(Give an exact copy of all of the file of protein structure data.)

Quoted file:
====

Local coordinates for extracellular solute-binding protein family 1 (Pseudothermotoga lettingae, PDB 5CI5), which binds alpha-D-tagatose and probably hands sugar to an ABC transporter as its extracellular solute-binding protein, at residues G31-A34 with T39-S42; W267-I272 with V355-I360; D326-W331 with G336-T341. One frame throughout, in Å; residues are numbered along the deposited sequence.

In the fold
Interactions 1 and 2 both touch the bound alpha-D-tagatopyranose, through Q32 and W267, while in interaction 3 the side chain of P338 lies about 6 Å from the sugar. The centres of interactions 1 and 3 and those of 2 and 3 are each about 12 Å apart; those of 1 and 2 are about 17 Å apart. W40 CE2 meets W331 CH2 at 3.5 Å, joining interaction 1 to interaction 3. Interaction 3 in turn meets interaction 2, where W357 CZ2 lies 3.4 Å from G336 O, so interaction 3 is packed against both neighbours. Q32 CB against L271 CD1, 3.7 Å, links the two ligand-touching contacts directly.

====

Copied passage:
Local coordinates for extracellular solute-binding protein family 1 (Pseudothermotoga lettingae, PDB 5CI5), which binds alpha-D-tagatose and probably hands sugar to an ABC transporter as its extracellular solute-binding protein, at residues G31-A34 with T39-S42; W267-I272 with V355-I360; D326-W331 with G336-T341. One frame throughout, in Å; residues are numbered along the deposited sequence.

In the fold
Interactions 1 and 2 both touch the bound alpha-D-tagatopyranose, through Q32 and W267, while in interaction 3 the side chain of P338 lies about 6 Å from the sugar. The centres of interactions 1 and 3 and those of 2 and 3 are each about 12 Å apart; those of 1 and 2 are about 17 Å apart. W40 CE2 meets W331 CH2 at 3.5 Å, joining interaction 1 to interaction 3. Interaction 3 in turn meets interaction 2, where W357 CZ2 lies 3.4 Å from G336 O, so interaction 3 is packed against both neighbours. Q32 CB against L271 CD1, 3.7 Å, links the two ligand-touching contacts directly.